Epic quests: It was nice to interact some more with prominent characters from Tolkien’s works. However, when Turbine announced the epic quests would no longer be free to ANY players (after being free to EVERY player up to this point), I honestly expected more. Having played through it several times now, Turbine’s insistence that it was no longer possible to separate the epic story from the surrounding landscape quests and epic battles seems to be just a lazy excuse for poor design decisions. The story itself is as good as most of the stories we’ve been part of in the past, and better than some. But that does little to soothe my disappointment in how Turbine has chosen to implement it. We didn’t even get a cinematic conclusion until a month after the expansion had launched.

    Regional quests: It was evident that different content designers worked on each area of Western Rohan. This gave each area a nice change of pace from the previous. However, as a result, the quality of game play in a few areas was dismal compared to the others. The almost completely linear flow also meant that phasing and timing errors (which Turbine should have learned to avoid by now) left more than a few players banging their heads against a wall. Two of my friends just gave up and said maybe they’d come back in March. After not receiving any support for his questing issue for more than a month now, another one recently asked for a refund. When he was denied, he just walked away completely last week.

    Epic battles: I don’t think anybody was clamoring for a completely new kind of instanced combat experience. I think the five battles introduced with Helm’s Deep could have been implemented equally well as traditional instances, raids, or skirmishes. I know that we’re not meant to be the heroes of these battles, but I don’t see how that necessitates the invention of three new roles, especially at a time when every class is being revamped. After the introduction of mounted combat, Turbine should have learned that players like to feel like they’re playing their own class. Most solo players I’ve talked to find the experience confusing and counterintuitive, even after repeated attempts. I do like the general idea of the rewards system, with visible progress toward a goal. However, that can make finally getting a random reward even more frustrating if it turns out to be useless. And despite level scaling, they’re really not much fun at level 10.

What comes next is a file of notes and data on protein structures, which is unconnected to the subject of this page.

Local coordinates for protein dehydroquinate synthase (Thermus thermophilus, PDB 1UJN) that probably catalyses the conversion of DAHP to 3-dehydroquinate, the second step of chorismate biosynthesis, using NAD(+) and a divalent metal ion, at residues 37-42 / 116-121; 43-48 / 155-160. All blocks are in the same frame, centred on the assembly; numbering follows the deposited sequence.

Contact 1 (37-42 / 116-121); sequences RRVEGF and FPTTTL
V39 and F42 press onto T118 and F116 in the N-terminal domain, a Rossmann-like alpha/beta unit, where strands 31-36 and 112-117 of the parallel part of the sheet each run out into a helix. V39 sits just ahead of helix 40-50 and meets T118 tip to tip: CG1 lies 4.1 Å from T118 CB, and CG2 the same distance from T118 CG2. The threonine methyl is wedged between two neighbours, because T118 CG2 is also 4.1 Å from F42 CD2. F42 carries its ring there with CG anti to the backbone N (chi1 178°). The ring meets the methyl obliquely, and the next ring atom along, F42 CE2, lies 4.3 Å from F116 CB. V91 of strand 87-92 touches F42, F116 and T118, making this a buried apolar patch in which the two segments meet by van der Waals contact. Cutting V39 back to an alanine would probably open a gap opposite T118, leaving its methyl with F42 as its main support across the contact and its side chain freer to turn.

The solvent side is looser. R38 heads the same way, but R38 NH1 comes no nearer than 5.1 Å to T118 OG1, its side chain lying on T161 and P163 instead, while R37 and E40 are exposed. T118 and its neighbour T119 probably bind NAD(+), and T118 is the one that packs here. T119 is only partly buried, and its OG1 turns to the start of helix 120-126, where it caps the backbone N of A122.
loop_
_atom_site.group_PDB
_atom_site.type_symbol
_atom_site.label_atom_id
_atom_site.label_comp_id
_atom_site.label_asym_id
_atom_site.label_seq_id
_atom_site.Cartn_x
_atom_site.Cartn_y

Free Features

    Landscape design: This is really top notch, and is the best feature of the entire expansion in my opinion. I imagine that the artists had already begun work on Western Rohan before Eastern Rohan had even launched. The team took what had worked earlier and improved on it even more. Each town has a distinctive design and really seems to fit within the surrounding landscape. The iconic locations in Western Rohan got extra special treatment and detail, which I really appreciate. Helm’s Deep itself doesn’t exactly fit my imagination of it, but it is very well done from a technical and artistic perspective.

    Sound design: I find the soundtrack for Western Rohan to be a depressing follow-up to Eastern Rohan. Just riding across the Entwade is an unpleasant surprise. It sounds like Turbine is still using virtual instruments and software from 10 years ago. (One Turbine employee remarked on his personal Facebook page that there was no budget for the sound design.) I wish Turbine had saved half of Chance Thomas’s awesome score from Riders of Rohan to use for this expansion.

    Class revamps: Throughout beta testing, some of the class lead developers displayed a troubling lack of familiarity with the classes assigned to them. (One of them even completely disappeared for 5 weeks.) Despite this, the developers were open to listening to feedback from testers and incorporated many suggested changes, sometimes even dramatic ones. However, what most classes worked with on Bullroarer was alpha quality at best, and what we have to play with on live is something I’d describe as early beta. Regardless of how players feel about trait trees, the resulting effort fell short. Turbine put some lipstick on this pig by drastically increasing DPS, survivability, and healing at the last minute prior to launch, thus hiding some of the shortcomings of the design choices. These revamps should have received at least another two months of alpha testing and another month of beta testing. Now we’re stuck with these changes being live, and players not being certain where Turbine’s future intent lies in terms of player power.